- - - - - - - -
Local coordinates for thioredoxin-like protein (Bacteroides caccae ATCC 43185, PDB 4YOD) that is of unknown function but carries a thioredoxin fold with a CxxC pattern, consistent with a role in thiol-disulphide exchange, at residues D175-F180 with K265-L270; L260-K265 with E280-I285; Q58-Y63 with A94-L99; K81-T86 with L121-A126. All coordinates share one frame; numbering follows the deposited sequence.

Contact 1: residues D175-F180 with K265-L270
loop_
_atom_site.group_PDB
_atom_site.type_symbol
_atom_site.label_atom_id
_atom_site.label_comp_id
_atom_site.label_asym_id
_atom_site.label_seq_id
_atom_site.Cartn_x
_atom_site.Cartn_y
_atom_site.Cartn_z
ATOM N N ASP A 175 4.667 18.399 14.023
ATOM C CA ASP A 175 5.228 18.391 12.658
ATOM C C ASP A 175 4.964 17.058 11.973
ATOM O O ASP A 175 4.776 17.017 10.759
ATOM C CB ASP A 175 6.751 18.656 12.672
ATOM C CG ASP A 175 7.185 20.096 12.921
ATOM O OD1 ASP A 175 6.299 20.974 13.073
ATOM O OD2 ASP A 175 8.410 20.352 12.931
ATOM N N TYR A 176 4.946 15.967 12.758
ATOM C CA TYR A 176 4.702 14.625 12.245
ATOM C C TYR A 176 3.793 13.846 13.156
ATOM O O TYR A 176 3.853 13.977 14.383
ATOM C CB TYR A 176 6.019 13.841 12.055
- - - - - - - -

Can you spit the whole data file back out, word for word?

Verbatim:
Local coordinates for thioredoxin-like protein (Bacteroides caccae ATCC 43185, PDB 4YOD) that is of unknown function but carries a thioredoxin fold with a CxxC pattern, consistent with a role in thiol-disulphide exchange, at residues D175-F180 with K265-L270; L260-K265 with E280-I285; Q58-Y63 with A94-L99; K81-T86 with L121-A126. All coordinates share one frame; numbering follows the deposited sequence.

Contact 1: residues D175-F180 with K265-L270
loop_
_atom_site.group_PDB
_atom_site.type_symbol
_atom_site.label_atom_id
_atom_site.label_comp_id
_atom_site.label_asym_id
_atom_site.label_seq_id
_atom_site.Cartn_x
_atom_site.Cartn_y
_atom_site.Cartn_z
ATOM N N ASP A 175 4.667 18.399 14.023
ATOM C CA ASP A 175 5.228 18.391 12.658
ATOM C C ASP A 175 4.964 17.058 11.973
ATOM O O ASP A 175 4.776 17.017 10.759
ATOM C CB ASP A 175 6.751 18.656 12.672
ATOM C CG ASP A 175 7.185 20.096 12.921
ATOM O OD1 ASP A 175 6.299 20.974 13.073
ATOM O OD2 ASP A 175 8.410 20.352 12.931
ATOM N N TYR A 176 4.946 15.967 12.758
ATOM C CA TYR A 176 4.702 14.625 12.245
ATOM C C TYR A 176 3.793 13.846 13.156
ATOM O O TYR A 176 3.853 13.977 14.383
ATOM C CB TYR A 176 6.019 13.841 12.055